• Because of their developing systems, children are particularly vulnerable to the effects of poor indoor air quality.
  • About 4.2 million children in the US are affected by asthma each year.
A recent study, published in the American Journal of Respiratory and Critical Care Medicine concluded that 65 percent of asthma cases among elementary school-age children could be prevented by controlling exposure to indoor allergens and environmental tobacco smoke (ETS). By controlling biological contaminants, asthma cases could be reduced by 55 to 60 percent.


One of the fundamental problems with something like poor indoor air quality is that it generally can’t be seen, smelled or tasted – so it’s easy to ignore.  It’s typically only thought about AFTER the negative health effects start appearing (i.e. your child is wheezing and coughing), and even then it’s viewed like a ‘hail mary pass’ when nothing else seems to improve the condition.

There’s no good reason for the avoidance.  Indoor air quality testing like the kind performed by Pro Energy Consultants is relatively inexpensive, non destructive, and will give you insights in mere days.  Once you know what the contaminants are and the sources, you know what to concentrate on fixing.  And most of the fixes are low or no cost.

And once you’ve improved your indoor air, you – and your children – can breathe easier.

Thursday, August 9, 2012

Weekend Project: Improve The Air You Breathe

So many projects on that weekend to-do list, so little time.  How does one prioritize?  Hmmm…we want it to make an impact, not cost too much money, and hopefully leave us time for other fun stuff, right?
Nothing fits this description better than proactively improving your indoor air (you do know you spend 65% of your time at home, and that it’s as much as 5 times more polluted than outdoor air, don’t you?)  The impact is huge (avoid illnesses and long term health problems for you and your family), and the cost and time is minimal.

Quick & Easy Ways To Improve Your Indoor Air This Weekend
  1. If you have an attached garage, move gasoline containers and lawn equipment out of it.  These are sources of pollutants that are entering your home (you just don’t realize it).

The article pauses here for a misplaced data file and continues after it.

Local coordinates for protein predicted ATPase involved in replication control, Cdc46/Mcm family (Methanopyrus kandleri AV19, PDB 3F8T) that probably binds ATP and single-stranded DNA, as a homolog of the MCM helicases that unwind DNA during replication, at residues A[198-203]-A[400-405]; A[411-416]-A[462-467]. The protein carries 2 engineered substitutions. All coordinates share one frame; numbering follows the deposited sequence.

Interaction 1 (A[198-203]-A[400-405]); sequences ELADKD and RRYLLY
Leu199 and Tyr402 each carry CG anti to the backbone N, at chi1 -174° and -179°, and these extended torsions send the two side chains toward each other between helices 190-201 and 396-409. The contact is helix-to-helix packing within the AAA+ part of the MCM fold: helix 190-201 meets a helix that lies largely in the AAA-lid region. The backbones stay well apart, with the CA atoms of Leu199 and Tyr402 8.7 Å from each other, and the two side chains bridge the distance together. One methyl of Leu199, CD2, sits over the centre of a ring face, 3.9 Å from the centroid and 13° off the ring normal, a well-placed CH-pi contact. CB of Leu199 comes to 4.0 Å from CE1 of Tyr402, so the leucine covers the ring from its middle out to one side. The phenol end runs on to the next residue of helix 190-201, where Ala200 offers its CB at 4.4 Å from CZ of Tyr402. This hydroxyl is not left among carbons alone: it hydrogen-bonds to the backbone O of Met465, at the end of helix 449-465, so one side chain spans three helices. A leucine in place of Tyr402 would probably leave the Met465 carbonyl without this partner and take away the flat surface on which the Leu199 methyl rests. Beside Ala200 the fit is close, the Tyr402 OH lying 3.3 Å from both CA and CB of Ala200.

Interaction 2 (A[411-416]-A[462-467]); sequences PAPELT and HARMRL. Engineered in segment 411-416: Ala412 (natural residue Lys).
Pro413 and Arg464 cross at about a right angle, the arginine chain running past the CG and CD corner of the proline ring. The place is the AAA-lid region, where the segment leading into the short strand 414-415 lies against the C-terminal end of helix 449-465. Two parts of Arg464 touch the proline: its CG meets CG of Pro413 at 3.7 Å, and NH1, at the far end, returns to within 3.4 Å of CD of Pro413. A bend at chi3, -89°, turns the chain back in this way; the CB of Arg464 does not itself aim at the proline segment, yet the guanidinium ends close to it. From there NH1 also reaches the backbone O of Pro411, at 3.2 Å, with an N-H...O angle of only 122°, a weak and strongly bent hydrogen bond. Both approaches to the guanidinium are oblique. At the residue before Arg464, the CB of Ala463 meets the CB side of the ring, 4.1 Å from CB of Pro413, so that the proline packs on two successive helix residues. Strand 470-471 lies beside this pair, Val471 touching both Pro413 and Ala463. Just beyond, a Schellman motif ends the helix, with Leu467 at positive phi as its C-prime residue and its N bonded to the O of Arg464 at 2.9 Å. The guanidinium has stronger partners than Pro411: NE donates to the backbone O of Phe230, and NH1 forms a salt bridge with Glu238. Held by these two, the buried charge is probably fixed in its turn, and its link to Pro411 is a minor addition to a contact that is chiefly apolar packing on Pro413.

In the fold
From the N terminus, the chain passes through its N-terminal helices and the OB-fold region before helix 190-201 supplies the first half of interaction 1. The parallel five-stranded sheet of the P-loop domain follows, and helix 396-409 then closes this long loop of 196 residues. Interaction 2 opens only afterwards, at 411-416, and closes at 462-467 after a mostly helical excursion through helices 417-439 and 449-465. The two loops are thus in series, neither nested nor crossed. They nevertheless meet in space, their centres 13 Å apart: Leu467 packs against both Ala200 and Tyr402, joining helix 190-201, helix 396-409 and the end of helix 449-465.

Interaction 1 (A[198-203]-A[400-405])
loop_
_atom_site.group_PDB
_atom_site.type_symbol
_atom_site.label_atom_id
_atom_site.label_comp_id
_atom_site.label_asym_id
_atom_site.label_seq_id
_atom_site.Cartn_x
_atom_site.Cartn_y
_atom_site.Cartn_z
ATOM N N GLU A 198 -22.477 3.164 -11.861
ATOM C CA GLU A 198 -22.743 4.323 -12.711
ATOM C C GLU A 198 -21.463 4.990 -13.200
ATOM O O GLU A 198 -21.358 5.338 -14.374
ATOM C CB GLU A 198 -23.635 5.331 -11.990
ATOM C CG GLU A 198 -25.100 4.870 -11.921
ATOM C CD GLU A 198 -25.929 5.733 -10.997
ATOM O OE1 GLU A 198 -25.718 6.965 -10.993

2. Change your furnace filter (25% of folks have NEVER done this).
  3. Clean your humidifier and/or dehumidifier (this can become part of the problem rather than a solution if not cleaned regularly).
  4. Clean your exhaust vans and kitchen exhausts (while commonly used daily, these guys almost NEVER get cleaned).
  5. Really put some thought into writing down a cleaning action plan, suitable to your home’s occupants.  Regular, thorough cleaning is an essential (but often forgotten) strategy for maintaining healthy indoor air.  Set frequencies for key tasks (such as vacuuming 3 times per week), then delegate those tasks out to family members or elicit the help of a professional cleaning company.
  6. Seal the holes/cracks in your ducts.  Think of ducts as the conduit for air to travel around your home.  Poor performing ducts will leak undesirable air (such as that in your attic space) to the primary living areas of your home (such as your child’s bedroom).
  7. Throw out those air fresheners and scented candles (have you actually read the ingredients list on those?).
  8. Seal that minor, annoying leak you’ve been avoiding because “it’s no big deal”.  Even the smallest water leakage will, under the right conditions, produce mold.
  9. Talk about the merits of getting a professional indoor air quality test done.
Ok, yes, #9 is self promotional.

But in all seriousness, it makes no sense to embark on further initiatives to improve your indoor air quality without knowing what your home’s specific issues are, and where they are located.  That’s like going into surgery before the diagnosis!

In good health,
The PEC Team